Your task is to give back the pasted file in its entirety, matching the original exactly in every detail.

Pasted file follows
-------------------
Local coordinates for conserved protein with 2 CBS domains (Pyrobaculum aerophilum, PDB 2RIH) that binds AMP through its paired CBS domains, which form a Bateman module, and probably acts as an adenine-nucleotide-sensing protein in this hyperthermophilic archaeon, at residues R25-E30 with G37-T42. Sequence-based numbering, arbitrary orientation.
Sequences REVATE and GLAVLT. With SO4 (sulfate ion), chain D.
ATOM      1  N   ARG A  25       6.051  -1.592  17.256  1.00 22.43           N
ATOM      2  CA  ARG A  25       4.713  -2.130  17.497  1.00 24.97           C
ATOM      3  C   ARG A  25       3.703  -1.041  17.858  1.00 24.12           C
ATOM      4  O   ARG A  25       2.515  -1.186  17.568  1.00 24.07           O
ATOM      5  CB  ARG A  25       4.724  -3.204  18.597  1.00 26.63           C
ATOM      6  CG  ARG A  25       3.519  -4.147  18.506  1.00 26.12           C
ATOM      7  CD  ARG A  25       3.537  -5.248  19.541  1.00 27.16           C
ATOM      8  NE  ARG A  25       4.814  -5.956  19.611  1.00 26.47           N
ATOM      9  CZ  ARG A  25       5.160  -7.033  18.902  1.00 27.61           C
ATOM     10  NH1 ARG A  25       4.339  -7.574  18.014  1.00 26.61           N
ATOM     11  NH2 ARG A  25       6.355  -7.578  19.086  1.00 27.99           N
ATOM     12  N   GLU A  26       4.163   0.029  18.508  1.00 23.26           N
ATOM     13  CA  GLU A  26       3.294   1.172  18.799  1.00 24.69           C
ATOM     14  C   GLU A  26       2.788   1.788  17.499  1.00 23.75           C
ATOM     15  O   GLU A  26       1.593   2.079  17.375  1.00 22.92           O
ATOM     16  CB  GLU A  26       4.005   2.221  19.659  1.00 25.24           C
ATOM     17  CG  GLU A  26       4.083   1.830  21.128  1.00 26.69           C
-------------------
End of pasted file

Local coordinates for conserved protein with 2 CBS domains (Pyrobaculum aerophilum, PDB 2RIH) that binds AMP through its paired CBS domains, which form a Bateman module, and probably acts as an adenine-nucleotide-sensing protein in this hyperthermophilic archaeon, at residues R25-E30 with G37-T42. Sequence-based numbering, arbitrary orientation.
Sequences REVATE and GLAVLT. With SO4 (sulfate ion), chain D.
ATOM      1  N   ARG A  25       6.051  -1.592  17.256  1.00 22.43           N
ATOM      2  CA  ARG A  25       4.713  -2.130  17.497  1.00 24.97           C
ATOM      3  C   ARG A  25       3.703  -1.041  17.858  1.00 24.12           C
ATOM      4  O   ARG A  25       2.515  -1.186  17.568  1.00 24.07           O
ATOM      5  CB  ARG A  25       4.724  -3.204  18.597  1.00 26.63           C
ATOM      6  CG  ARG A  25       3.519  -4.147  18.506  1.00 26.12           C
ATOM      7  CD  ARG A  25       3.537  -5.248  19.541  1.00 27.16           C
ATOM      8  NE  ARG A  25       4.814  -5.956  19.611  1.00 26.47           N
ATOM      9  CZ  ARG A  25       5.160  -7.033  18.902  1.00 27.61           C
ATOM     10  NH1 ARG A  25       4.339  -7.574  18.014  1.00 26.61           N
ATOM     11  NH2 ARG A  25       6.355  -7.578  19.086  1.00 27.99           N
ATOM     12  N   GLU A  26       4.163   0.029  18.508  1.00 23.26           N
ATOM     13  CA  GLU A  26       3.294   1.172  18.799  1.00 24.69           C
ATOM     14  C   GLU A  26       2.788   1.788  17.499  1.00 23.75           C
ATOM     15  O   GLU A  26       1.593   2.079  17.375  1.00 22.92           O
ATOM     16  CB  GLU A  26       4.005   2.221  19.659  1.00 25.24           C
ATOM     17  CG  GLU A  26       4.083   1.830  21.128  1.00 26.69           C